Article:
When I was twenty-four years old, I started researching where to invest my money. I had been out of school and working for a couple of years and had managed to gather a small saving. Even though I worked for the wealth management group at Goldman Sachs, I still had no idea how to invest my money.
I had been an Information Systems major in college and everything I learned about finance and investing had been from the two years of working at Goldman. We were in the business of advising ultra-high net worth families whose concerns were very different from mine. So, what we did for them would not fit me.
Additionally, I had grown up in Nepal. My parents and family were still there. So, I could not turn to them for guidance.
I sought the advice of my colleagues, those more seasoned in the business than I was, but in retrospect, the advice I got was incomplete or out of context.
I tried to hire a financial advisor but was turned off by their over the top salesy approach.
At last, I tried to research on my own but encountered such a cacophony of information and so many contradicting pieces of advice that I just gave up.
I put off investing because it was a topic that caused so much confusion and anxiety. I did not want to make a mistake by investing in the wrong portfolio or at the wrong time or with the wrong people. At the same time, I knew that by not investing, I was losing out. I thought that if I gave myself more time, it would eventually click, I would know what to do. But, as time passed, it became a topic I dreaded even more because who wants to make difficult decisions?
Eventually, I did invest the money but in a portfolio that wasn’t right for my financial goals at the time.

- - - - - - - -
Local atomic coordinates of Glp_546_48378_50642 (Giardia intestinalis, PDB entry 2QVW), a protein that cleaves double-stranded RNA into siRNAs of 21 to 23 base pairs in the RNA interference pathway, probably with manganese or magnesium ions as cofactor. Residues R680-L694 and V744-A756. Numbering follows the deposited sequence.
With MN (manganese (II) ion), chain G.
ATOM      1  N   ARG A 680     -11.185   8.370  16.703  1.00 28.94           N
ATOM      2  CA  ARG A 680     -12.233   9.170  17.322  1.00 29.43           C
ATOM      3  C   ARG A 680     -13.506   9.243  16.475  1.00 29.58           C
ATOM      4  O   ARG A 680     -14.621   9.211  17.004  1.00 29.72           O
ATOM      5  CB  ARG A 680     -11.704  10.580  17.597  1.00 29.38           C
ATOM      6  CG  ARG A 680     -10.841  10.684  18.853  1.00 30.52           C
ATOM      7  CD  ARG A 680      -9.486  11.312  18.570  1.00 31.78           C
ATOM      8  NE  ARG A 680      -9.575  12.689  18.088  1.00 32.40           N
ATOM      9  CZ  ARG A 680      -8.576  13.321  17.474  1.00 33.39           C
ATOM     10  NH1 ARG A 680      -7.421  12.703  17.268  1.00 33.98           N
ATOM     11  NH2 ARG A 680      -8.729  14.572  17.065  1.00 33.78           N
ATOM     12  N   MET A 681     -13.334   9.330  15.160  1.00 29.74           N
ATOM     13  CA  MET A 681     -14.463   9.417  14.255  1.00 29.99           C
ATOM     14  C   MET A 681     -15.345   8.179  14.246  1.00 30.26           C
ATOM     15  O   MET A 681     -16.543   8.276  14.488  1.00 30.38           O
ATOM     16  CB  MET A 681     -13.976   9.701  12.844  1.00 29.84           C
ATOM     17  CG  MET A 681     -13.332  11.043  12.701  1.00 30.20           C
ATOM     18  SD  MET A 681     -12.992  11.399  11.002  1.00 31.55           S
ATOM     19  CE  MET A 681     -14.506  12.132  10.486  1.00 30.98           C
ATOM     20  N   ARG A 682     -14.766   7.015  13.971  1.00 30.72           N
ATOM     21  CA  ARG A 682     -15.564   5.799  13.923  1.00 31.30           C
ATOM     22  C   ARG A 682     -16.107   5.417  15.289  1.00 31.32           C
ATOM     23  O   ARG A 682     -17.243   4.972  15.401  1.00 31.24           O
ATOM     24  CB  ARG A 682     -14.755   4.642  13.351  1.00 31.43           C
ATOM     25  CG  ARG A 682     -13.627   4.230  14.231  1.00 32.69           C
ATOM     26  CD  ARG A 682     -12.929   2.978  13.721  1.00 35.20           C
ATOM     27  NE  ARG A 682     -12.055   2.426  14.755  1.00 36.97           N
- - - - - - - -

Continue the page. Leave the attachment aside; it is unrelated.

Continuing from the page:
Several years, a financial crisis and a recovery later…
Today, when I think about researching financial advice, I find that the problem has gotten worse. Amid all the real and fake news, social media, new players and products, it is hard to find financial insights that most people need to learn. There is so much noise that a person who is looking to find answers, just gives up or goes down a path where they invest in a product without understanding.
Financial education is a topic I feel strongly about. We live in one of the most prosperous times in the history of the world and yet, so many of us don’t participate in this wealth creation because it’s too confusing. Stocks are going up one day, down the next – it all seems too haphazard and not worth it. However, even though markets are noisy in the short-run, in the long-run, they move with the economy and when the economy does well, so do stocks.
By not participating in the capital markets, we are excluding ourselves from the economy that we all help build, by working and consuming. Additionally, by doing nothing, we lose out because each year, our savings are able to buy less and less as prices increase.
If you are doing research to invest your money today, here are common mistruths that you must steer yourself away from:
1. The system is rigged against the little guys
Every generation carries some baggage from the financial environment during which they come of age. For me, having seen the dotcom bubble burst in 2000 and having worked at Wall Street during the financial crisis in 2008, I used to be a lot more pessimistic about investing. During the crisis, institutions disappeared overnight, so many people I knew lost their livelihood and there was such an environment of fear that even a few years after the crisis, it felt like we were waiting for the other shoe to drop. I like many others, did not trust the system.
This feeling wasn’t just limited to the financial industry, political movements like Occupy Wall Street gained traction because they hit a nerve in people where they felt they could not trust institutions like the stock market any more.
Fast forward to 2019, in exactly a decade since the US stock market hit its lowest point on March 9, 2009, it has returned more than 300%.